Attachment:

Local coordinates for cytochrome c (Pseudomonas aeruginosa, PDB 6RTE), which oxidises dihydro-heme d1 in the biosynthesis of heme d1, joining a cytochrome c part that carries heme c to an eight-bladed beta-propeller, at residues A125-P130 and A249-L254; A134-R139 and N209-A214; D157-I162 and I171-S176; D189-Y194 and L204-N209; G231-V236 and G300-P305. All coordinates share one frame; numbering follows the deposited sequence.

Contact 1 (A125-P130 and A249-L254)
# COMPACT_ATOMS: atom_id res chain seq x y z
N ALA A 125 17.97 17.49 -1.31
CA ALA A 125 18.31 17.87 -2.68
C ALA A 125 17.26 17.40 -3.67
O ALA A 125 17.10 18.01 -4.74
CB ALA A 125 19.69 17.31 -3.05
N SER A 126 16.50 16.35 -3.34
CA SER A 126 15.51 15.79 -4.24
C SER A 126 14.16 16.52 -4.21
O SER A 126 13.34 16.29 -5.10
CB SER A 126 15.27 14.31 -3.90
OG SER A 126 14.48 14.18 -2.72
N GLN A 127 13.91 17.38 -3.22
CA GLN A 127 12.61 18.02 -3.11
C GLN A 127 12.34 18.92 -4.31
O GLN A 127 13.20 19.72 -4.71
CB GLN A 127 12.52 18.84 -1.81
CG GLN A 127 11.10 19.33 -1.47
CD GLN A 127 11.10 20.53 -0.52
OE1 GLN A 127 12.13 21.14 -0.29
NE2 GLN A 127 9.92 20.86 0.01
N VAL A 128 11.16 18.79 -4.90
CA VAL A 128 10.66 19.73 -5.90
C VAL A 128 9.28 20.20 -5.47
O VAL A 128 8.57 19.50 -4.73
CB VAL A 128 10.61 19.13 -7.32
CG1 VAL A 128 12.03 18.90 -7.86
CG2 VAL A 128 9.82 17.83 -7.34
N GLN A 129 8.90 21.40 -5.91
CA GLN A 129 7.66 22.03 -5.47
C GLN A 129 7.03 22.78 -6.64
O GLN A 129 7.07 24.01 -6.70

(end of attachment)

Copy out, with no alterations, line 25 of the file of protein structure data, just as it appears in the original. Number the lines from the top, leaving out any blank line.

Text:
CA VAL A 128 10.66 19.73 -5.90